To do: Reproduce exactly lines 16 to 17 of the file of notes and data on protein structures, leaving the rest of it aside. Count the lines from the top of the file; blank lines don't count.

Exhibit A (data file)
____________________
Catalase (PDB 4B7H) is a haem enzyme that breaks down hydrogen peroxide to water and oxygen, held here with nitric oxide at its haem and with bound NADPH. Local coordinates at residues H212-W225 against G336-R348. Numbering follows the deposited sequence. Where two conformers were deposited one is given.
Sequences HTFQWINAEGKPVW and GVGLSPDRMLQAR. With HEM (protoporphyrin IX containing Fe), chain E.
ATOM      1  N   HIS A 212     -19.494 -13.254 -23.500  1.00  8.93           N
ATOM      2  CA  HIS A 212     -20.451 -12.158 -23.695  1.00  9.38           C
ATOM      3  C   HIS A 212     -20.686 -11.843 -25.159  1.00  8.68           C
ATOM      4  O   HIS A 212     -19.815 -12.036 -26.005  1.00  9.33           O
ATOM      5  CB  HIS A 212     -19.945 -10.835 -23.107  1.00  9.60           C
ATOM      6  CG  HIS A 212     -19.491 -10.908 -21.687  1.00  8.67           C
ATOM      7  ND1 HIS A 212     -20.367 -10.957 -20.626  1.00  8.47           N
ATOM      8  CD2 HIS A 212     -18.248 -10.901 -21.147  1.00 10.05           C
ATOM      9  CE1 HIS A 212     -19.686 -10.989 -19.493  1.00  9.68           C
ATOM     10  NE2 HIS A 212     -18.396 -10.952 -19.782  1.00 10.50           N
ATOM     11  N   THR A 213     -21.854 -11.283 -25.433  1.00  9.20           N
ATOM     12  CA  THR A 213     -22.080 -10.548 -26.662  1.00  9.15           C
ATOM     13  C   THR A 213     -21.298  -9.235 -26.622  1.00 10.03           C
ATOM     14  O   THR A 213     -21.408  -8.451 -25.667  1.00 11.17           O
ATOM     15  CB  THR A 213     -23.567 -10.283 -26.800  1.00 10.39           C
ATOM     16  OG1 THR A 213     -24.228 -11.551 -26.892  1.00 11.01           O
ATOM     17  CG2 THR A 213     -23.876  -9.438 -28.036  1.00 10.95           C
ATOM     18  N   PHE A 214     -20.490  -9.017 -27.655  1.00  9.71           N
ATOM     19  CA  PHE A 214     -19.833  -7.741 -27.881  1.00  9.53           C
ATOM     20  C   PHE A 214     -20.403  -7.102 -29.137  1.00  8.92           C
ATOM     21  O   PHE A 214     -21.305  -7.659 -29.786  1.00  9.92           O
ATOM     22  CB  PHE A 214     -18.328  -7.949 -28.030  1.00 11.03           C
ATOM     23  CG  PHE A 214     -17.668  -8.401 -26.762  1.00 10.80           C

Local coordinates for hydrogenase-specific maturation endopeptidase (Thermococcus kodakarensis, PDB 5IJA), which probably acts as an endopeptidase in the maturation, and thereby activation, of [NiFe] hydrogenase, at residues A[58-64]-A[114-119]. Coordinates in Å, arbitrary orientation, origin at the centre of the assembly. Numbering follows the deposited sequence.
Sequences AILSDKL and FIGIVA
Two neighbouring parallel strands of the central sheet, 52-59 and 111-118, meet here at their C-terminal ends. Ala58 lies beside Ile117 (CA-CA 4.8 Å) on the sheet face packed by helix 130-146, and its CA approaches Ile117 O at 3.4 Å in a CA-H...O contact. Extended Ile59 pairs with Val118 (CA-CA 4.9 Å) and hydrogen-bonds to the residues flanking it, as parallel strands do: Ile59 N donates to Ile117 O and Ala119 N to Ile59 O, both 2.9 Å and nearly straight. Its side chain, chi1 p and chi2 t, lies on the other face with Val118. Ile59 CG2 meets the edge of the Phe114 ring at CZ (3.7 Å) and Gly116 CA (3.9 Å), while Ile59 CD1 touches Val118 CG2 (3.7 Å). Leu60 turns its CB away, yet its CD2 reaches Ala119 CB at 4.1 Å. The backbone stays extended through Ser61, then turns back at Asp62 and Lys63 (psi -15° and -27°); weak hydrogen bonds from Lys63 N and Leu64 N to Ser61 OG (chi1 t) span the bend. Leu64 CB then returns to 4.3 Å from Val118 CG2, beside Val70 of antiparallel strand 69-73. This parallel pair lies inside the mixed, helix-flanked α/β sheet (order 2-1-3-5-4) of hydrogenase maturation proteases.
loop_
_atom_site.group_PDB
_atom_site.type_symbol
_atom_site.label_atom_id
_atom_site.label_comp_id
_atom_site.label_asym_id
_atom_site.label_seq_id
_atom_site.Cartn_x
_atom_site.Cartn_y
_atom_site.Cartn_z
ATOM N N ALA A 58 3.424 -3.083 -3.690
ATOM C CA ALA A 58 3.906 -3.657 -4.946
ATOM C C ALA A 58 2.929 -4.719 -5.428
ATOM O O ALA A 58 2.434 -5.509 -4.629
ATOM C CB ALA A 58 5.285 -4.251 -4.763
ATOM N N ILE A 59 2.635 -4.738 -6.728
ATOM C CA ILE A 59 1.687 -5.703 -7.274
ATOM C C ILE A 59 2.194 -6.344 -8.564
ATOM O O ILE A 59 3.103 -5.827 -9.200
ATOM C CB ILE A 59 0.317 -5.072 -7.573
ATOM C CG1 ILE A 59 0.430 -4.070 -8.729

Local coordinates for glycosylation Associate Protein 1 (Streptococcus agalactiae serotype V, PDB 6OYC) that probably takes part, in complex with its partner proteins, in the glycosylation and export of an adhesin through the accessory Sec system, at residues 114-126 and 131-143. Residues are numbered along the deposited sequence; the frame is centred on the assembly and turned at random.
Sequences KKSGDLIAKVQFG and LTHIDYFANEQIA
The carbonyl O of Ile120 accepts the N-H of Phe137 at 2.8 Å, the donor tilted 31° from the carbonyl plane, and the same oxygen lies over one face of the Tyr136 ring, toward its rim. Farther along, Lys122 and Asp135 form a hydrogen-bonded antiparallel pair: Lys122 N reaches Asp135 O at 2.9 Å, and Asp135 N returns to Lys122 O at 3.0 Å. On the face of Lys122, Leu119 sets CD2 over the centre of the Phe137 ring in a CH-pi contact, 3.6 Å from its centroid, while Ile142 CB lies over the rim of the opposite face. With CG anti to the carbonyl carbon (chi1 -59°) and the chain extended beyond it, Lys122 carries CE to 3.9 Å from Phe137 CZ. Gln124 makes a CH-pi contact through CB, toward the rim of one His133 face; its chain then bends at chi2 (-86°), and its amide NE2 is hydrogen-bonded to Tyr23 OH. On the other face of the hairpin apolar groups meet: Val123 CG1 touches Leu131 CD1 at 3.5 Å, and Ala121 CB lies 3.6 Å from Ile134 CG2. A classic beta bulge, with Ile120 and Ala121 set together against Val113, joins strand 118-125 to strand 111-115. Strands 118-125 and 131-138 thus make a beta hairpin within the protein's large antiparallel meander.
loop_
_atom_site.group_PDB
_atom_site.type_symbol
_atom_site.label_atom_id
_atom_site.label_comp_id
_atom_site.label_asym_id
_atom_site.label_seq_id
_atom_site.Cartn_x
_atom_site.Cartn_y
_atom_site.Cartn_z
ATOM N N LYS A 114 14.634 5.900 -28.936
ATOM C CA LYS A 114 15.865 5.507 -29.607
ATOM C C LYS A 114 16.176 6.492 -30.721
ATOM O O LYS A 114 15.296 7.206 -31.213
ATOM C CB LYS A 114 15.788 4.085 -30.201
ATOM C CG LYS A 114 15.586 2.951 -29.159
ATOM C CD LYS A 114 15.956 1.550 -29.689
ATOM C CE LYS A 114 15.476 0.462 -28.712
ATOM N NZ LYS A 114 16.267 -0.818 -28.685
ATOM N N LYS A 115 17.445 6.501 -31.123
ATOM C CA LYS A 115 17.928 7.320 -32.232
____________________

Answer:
ATOM     14  O   THR A 213     -21.408  -8.451 -25.667  1.00 11.17           O
ATOM     15  CB  THR A 213     -23.567 -10.283 -26.800  1.00 10.39           C